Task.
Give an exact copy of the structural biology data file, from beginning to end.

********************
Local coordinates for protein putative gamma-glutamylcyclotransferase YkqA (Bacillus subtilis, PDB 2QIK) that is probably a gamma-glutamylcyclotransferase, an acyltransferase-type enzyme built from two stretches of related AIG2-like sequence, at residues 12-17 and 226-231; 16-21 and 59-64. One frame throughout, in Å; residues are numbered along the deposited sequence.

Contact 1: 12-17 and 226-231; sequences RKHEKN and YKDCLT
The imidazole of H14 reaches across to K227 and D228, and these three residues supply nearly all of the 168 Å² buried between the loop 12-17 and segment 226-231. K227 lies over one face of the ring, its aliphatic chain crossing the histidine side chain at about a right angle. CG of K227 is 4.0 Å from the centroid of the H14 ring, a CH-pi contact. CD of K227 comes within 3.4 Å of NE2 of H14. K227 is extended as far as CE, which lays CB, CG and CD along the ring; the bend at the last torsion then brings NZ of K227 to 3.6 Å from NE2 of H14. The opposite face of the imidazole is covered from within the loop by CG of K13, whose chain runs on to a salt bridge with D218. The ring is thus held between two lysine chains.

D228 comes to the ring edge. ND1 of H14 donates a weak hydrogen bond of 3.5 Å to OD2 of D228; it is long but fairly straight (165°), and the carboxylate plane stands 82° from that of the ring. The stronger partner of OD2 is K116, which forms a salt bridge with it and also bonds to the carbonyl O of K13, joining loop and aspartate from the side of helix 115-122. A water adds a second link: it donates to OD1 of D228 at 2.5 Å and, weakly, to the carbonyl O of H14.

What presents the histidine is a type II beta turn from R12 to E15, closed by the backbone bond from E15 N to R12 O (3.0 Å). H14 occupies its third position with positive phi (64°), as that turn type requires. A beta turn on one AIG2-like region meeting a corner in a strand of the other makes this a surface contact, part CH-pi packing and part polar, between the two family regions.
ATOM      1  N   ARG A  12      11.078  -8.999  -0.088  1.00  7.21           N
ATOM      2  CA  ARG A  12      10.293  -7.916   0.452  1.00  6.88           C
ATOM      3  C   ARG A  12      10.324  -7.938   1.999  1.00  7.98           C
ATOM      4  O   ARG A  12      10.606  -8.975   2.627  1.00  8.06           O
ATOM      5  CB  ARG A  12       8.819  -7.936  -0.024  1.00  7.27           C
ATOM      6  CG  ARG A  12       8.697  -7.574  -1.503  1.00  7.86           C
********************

Local coordinates for protein putative gamma-glutamylcyclotransferase YkqA (Bacillus subtilis, PDB 2QIK) that is probably a gamma-glutamylcyclotransferase, an acyltransferase-type enzyme built from two stretches of related AIG2-like sequence, at residues 12-17 and 226-231; 16-21 and 59-64. One frame throughout, in Å; residues are numbered along the deposited sequence.

Contact 1: 12-17 and 226-231; sequences RKHEKN and YKDCLT
The imidazole of H14 reaches across to K227 and D228, and these three residues supply nearly all of the 168 Å² buried between the loop 12-17 and segment 226-231. K227 lies over one face of the ring, its aliphatic chain crossing the histidine side chain at about a right angle. CG of K227 is 4.0 Å from the centroid of the H14 ring, a CH-pi contact. CD of K227 comes within 3.4 Å of NE2 of H14. K227 is extended as far as CE, which lays CB, CG and CD along the ring; the bend at the last torsion then brings NZ of K227 to 3.6 Å from NE2 of H14. The opposite face of the imidazole is covered from within the loop by CG of K13, whose chain runs on to a salt bridge with D218. The ring is thus held between two lysine chains.

D228 comes to the ring edge. ND1 of H14 donates a weak hydrogen bond of 3.5 Å to OD2 of D228; it is long but fairly straight (165°), and the carboxylate plane stands 82° from that of the ring. The stronger partner of OD2 is K116, which forms a salt bridge with it and also bonds to the carbonyl O of K13, joining loop and aspartate from the side of helix 115-122. A water adds a second link: it donates to OD1 of D228 at 2.5 Å and, weakly, to the carbonyl O of H14.

What presents the histidine is a type II beta turn from R12 to E15, closed by the backbone bond from E15 N to R12 O (3.0 Å). H14 occupies its third position with positive phi (64°), as that turn type requires. A beta turn on one AIG2-like region meeting a corner in a strand of the other makes this a surface contact, part CH-pi packing and part polar, between the two family regions.
ATOM      1  N   ARG A  12      11.078  -8.999  -0.088  1.00  7.21           N
ATOM      2  CA  ARG A  12      10.293  -7.916   0.452  1.00  6.88           C
ATOM      3  C   ARG A  12      10.324  -7.938   1.999  1.00  7.98           C
ATOM      4  O   ARG A  12      10.606  -8.975   2.627  1.00  8.06           O
ATOM      5  CB  ARG A  12       8.819  -7.936  -0.024  1.00  7.27           C
ATOM      6  CG  ARG A  12       8.697  -7.574  -1.503  1.00  7.86           C